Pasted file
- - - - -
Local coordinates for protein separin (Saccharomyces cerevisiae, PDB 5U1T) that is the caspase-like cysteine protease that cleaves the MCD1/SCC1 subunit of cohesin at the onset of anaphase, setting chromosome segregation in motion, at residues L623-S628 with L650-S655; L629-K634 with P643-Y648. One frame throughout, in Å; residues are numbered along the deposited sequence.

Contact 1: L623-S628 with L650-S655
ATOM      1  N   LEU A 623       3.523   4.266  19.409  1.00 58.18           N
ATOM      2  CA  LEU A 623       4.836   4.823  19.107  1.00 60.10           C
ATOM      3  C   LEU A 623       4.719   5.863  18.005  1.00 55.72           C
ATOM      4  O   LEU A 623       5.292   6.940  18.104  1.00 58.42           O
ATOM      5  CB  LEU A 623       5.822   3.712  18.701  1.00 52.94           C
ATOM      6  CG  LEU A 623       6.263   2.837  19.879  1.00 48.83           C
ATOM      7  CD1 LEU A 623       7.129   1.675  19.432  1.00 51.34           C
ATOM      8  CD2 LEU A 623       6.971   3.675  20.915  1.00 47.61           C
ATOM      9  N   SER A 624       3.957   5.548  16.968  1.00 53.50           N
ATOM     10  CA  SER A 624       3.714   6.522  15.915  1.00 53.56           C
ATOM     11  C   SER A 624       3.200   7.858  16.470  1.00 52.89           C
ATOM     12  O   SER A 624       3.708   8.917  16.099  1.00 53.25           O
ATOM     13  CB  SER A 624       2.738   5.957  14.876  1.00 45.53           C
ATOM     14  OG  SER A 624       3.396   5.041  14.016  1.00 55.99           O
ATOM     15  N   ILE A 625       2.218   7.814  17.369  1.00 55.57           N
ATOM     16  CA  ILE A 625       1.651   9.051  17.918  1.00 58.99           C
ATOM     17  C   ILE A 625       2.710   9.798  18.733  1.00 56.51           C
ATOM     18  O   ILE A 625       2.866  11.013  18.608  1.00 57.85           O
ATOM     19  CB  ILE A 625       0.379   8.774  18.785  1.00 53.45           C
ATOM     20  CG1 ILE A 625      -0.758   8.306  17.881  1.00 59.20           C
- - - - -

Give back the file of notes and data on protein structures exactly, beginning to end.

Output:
Local coordinates for protein separin (Saccharomyces cerevisiae, PDB 5U1T) that is the caspase-like cysteine protease that cleaves the MCD1/SCC1 subunit of cohesin at the onset of anaphase, setting chromosome segregation in motion, at residues L623-S628 with L650-S655; L629-K634 with P643-Y648. One frame throughout, in Å; residues are numbered along the deposited sequence.

Contact 1: L623-S628 with L650-S655
ATOM      1  N   LEU A 623       3.523   4.266  19.409  1.00 58.18           N
ATOM      2  CA  LEU A 623       4.836   4.823  19.107  1.00 60.10           C
ATOM      3  C   LEU A 623       4.719   5.863  18.005  1.00 55.72           C
ATOM      4  O   LEU A 623       5.292   6.940  18.104  1.00 58.42           O
ATOM      5  CB  LEU A 623       5.822   3.712  18.701  1.00 52.94           C
ATOM      6  CG  LEU A 623       6.263   2.837  19.879  1.00 48.83           C
ATOM      7  CD1 LEU A 623       7.129   1.675  19.432  1.00 51.34           C
ATOM      8  CD2 LEU A 623       6.971   3.675  20.915  1.00 47.61           C
ATOM      9  N   SER A 624       3.957   5.548  16.968  1.00 53.50           N
ATOM     10  CA  SER A 624       3.714   6.522  15.915  1.00 53.56           C
ATOM     11  C   SER A 624       3.200   7.858  16.470  1.00 52.89           C
ATOM     12  O   SER A 624       3.708   8.917  16.099  1.00 53.25           O
ATOM     13  CB  SER A 624       2.738   5.957  14.876  1.00 45.53           C
ATOM     14  OG  SER A 624       3.396   5.041  14.016  1.00 55.99           O
ATOM     15  N   ILE A 625       2.218   7.814  17.369  1.00 55.57           N
ATOM     16  CA  ILE A 625       1.651   9.051  17.918  1.00 58.99           C
ATOM     17  C   ILE A 625       2.710   9.798  18.733  1.00 56.51           C
ATOM     18  O   ILE A 625       2.866  11.013  18.608  1.00 57.85           O
ATOM     19  CB  ILE A 625       0.379   8.774  18.785  1.00 53.45           C
ATOM     20  CG1 ILE A 625      -0.758   8.306  17.881  1.00 59.20           C